I don’t know if Bruce meant to do it, or if it just happened because he literally put names in a blender, but the Lotto Line, for the very first time under Bruce Boudreau, appeared in the third period:
Okay so that wasn’t much of a shift, but it’s going to take time for these guys to mesh again.
I honestly think this is a good idea, because it helps you protect JT Miller and helps get his game going again and hey you in the back, stop laughing at us trying to gameplan how to fix the 8 million dollar man’s gameplay okay?
I mean, sure, it’s not a great look that when JT Miller isn’t used for overtime you see a sigh of relief from the fan base. Nor is it great that people are trying to come up with ways to surround JT with players that will prevent him from hurting the team with his play, even before his new deal kicks in.
But this is the chaos we live in. For all we know JT Miller will go off on a heater next month and end up with 99 points again. Who knows with this team?
It felt like no matter what the Canucks did, the puck would end up behind them, even without being the direct result of a lunge:
I’ve watched that clip several times and I still feel uncomfortable trying to describe how that puck got there.
Best scratch and win chance
There was one shift where you saw a glimpse of the old Lotto Line glory days, one in which every player on the ice felt like they had the puck in a dangerous position:
I don’t know if the Lotto Line will stick around, but at this point, I would run it and see if they can get some of their juice going.
Body language is the science of desperation, which is why I subscribe to it so much, but man alive tell me you don’t watch JT Miller play hockey right now and wonder where the guy we saw in his first season with the Canucks went.
Hell, we don’t even see him swearing anymore, he’s not even getting worked up over anything. Half the time I expect him to skate towards the puck already shrugging his shoulders at a turnover he hasn’t even committed yet.
Best I don’t even know what to do anymore
OEL’s offence honestly consists of soft low wristers and then occasionally a hard low wrister.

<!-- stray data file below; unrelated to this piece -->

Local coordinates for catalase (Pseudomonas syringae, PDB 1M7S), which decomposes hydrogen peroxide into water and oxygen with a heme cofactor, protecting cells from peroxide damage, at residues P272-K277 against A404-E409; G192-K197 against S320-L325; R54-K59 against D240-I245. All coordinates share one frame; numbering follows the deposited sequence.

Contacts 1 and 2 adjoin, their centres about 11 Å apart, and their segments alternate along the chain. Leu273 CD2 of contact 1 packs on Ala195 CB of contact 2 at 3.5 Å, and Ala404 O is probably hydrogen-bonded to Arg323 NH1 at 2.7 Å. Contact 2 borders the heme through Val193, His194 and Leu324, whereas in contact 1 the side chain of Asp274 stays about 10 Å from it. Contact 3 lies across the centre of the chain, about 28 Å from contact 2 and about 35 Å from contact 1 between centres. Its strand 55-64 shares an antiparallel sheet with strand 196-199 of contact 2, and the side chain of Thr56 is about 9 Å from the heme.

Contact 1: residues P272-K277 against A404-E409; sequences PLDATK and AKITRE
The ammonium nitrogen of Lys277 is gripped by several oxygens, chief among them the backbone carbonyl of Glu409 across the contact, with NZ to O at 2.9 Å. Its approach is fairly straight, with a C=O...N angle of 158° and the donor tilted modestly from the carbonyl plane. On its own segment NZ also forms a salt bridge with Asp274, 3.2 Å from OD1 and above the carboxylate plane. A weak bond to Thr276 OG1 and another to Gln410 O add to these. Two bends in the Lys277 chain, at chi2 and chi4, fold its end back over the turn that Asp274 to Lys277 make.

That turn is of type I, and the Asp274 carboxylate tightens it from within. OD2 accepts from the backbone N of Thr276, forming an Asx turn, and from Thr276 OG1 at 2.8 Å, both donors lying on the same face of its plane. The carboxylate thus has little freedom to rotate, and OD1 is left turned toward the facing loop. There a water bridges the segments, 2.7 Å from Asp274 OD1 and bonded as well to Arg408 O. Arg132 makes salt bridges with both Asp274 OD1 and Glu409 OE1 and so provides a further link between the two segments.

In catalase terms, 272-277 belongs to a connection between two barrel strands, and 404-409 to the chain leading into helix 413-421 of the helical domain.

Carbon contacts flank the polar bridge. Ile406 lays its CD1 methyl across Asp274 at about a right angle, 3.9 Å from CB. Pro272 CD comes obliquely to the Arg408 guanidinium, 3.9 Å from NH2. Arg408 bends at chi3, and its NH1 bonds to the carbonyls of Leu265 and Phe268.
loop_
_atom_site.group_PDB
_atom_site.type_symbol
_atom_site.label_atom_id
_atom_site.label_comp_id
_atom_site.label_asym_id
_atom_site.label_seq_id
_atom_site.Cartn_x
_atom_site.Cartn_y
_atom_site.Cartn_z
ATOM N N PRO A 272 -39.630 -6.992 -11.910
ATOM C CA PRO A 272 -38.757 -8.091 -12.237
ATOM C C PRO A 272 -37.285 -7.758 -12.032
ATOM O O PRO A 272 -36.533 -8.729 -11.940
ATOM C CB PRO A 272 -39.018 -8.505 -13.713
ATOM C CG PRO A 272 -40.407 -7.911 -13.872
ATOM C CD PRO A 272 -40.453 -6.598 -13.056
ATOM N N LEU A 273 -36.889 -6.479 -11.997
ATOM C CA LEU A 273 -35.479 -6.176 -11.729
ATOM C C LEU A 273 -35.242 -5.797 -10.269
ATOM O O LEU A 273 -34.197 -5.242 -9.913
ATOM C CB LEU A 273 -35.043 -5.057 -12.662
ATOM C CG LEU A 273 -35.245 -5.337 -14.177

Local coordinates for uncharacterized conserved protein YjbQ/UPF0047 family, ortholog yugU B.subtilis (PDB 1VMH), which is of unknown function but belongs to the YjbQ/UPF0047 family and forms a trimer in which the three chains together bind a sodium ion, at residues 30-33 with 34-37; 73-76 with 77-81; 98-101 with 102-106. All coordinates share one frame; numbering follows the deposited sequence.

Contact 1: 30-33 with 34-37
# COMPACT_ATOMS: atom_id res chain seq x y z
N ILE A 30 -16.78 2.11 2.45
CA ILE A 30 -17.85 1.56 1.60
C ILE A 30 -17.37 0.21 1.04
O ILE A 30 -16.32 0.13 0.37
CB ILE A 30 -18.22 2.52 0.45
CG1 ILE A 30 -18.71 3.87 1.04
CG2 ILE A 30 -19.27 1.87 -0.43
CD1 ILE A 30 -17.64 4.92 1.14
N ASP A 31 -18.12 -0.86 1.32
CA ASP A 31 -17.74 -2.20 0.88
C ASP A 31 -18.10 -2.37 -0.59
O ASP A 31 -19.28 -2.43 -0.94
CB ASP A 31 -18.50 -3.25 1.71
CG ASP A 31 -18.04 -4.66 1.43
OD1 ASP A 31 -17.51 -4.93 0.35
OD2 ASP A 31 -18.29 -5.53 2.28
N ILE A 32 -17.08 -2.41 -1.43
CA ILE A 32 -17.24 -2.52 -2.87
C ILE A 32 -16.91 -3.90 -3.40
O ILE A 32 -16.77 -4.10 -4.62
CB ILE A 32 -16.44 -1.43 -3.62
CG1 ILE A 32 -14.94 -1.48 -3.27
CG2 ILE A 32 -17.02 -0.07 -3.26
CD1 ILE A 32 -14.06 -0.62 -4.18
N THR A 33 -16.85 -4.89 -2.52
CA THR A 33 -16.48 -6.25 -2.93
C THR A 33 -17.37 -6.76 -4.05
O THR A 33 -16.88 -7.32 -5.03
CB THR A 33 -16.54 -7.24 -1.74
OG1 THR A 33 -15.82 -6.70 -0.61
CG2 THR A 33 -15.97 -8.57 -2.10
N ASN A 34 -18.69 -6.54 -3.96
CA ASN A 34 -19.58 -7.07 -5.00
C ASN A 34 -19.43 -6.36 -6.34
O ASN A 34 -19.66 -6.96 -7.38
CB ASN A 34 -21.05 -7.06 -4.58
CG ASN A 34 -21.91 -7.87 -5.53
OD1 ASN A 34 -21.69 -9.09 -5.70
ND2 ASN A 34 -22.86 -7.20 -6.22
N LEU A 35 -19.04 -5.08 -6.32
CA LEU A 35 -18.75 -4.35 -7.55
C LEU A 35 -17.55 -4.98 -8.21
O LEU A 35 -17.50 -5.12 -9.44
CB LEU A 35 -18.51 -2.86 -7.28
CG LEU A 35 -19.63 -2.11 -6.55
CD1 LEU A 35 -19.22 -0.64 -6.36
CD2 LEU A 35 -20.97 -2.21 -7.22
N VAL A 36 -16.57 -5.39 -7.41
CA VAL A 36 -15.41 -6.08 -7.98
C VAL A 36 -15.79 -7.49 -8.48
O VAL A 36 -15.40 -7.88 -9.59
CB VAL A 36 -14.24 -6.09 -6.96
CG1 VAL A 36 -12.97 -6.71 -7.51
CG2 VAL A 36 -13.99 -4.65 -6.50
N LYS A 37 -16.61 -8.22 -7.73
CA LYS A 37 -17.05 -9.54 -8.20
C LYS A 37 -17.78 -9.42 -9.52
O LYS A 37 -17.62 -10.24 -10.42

And if he misses the net, you need to pray he hasn’t pinched too deep, otherwise you get this:
I don’t if his game is going to turn around at the age of 31. With the injuries he’s had, and father time being a bit of a jerk, it’s a bit sobering to wonder if this is the best OEL the Canucks are going to get. What’s he going to look like in three years’ time?
Does Gary Roberts make house calls? That guy solves everything, right?
I feel bad pointing out OEL’s constant on-ice issues, but this season has been an absolute train wreck for him. He is not dynamic with the puck, he’s constantly chasing the play in his own zone, and he plays so safe to cover up any skating issues that you just end up with games where he isn’t providing anything near the value of his contract.
Best Meatballs catching strays
The Wild mercifully put this game to bed with their third goal of the night which I have broken down into two clips so you can get the full context of it.
In the first clip, you will see Riley Stillman lunge for the puck and miss, resulting in a dangerous pass to the crease that the Canucks just barely fend off. Stillman then doinks it to the point, the Wild easily take it back, then cycle the puck to the other corner of the ice. Tyler Myers then lunges for the puck and gets walked:
Okay, so the premise has been set. The Canucks are chasing around in their own zone, failing to clear the puck, and this is with their best defensive forward Elias Pettersson around to help.
The next clip shows Tyler Myers getting the puck back, who then tries to feed a moonwalking Nils Höglander the puck, which again gets easily taken by the Wild. Sam Steel aka the best name in hockey, then skates through the royal road and casually flips in a backhander goal like it’s no big deal:
This was the equivalent of your house being on fire but nobody knows where the exit is.
It feels like you don’t need to play Riley Stillman as much as the Canucks do, nor should he be with Tyler Myers, but for whatever reason, the Canucks seem pot committed to making Stillman a thing.